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This book explains an interaction between Soviet Russia and the West that has been overlooked in much of the analysis of the demise of the USSR. Legislation strikingly similar to the Marxist-inspired laws of Soviet Russia found its way into the legal systems of the Western world. Even though Western governments were at odds with the Soviet government, they were affected by the ideas it put forth. Western law was transformed radically during the course of the twentieth century, and much of that change was along lines first charted in Soviet law.
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- Date Published: August 2012
- format: Paperback
- isbn: 9781107406254
- length: 276 pages
- dimensions: 229 x 152 x 16 mm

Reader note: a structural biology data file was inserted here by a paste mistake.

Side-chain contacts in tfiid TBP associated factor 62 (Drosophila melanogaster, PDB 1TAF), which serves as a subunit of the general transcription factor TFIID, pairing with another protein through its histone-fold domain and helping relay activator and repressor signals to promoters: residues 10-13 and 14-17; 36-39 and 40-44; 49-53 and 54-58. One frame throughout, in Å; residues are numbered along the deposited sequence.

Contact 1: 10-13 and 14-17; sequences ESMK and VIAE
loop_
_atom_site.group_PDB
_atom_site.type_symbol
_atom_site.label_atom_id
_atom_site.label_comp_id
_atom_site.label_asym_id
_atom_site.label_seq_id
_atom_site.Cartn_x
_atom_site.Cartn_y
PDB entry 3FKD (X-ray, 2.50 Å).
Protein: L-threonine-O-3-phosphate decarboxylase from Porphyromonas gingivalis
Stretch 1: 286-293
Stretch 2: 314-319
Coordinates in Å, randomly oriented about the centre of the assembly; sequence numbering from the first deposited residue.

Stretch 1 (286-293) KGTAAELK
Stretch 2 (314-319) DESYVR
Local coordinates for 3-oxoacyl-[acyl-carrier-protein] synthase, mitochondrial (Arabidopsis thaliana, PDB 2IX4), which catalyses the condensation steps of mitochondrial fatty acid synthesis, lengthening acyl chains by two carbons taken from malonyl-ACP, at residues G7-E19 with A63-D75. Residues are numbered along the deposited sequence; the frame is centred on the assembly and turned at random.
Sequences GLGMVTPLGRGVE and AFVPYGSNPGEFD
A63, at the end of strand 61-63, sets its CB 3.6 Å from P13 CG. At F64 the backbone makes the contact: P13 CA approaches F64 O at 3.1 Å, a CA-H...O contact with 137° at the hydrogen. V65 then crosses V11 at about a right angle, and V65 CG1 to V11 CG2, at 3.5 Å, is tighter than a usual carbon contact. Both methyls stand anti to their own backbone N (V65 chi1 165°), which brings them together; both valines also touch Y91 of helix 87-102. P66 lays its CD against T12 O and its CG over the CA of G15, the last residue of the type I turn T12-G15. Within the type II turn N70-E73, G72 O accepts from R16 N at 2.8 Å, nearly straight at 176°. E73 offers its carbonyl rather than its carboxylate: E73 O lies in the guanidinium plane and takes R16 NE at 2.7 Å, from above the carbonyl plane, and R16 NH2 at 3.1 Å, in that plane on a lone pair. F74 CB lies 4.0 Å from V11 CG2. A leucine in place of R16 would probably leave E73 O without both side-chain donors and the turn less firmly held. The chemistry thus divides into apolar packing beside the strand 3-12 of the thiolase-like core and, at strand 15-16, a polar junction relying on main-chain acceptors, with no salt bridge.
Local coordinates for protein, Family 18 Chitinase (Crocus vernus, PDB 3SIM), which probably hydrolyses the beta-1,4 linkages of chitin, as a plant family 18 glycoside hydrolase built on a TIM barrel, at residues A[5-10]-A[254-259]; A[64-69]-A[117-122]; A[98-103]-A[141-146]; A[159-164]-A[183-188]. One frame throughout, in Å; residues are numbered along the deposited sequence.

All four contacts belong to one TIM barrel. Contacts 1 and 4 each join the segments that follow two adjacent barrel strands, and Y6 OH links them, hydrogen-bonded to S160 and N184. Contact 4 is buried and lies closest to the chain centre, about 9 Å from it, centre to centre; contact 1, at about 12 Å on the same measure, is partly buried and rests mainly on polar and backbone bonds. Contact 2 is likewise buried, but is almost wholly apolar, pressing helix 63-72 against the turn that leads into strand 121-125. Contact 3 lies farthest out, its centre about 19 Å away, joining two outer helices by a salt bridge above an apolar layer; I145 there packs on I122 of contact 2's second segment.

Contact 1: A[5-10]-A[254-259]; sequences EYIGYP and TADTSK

- weight: 0.41kg
- availability: Available
Table of Contents
Part I. The Soviet Challenge:
1. The industrial revolution and the law
2. Economic needs as legal rights
3. Equality in the family
4. Children and the law
5. Crime without punishment
6. A call to 'struggling people'
7. The withering away of law
Part II. Accommodation in the West:
8. Panic in the palace
9. Enter the working class
10. Social welfare rights
11. The state and the economy
12. Equality comes to the family
13. Child-bearing and rights of children
14. Racial equality
15. Crime and punishment
Part III. The Bourgeois International Order:
16. Equality of nations
17. The end of colonies
18. The criminality of war
19. Protecting sovereignty
20. Military intervention
Part IV. Law beyond the Cold War:
21. Triumph of capitalist law?
22. The moorings of Western law
23. The impact of change.
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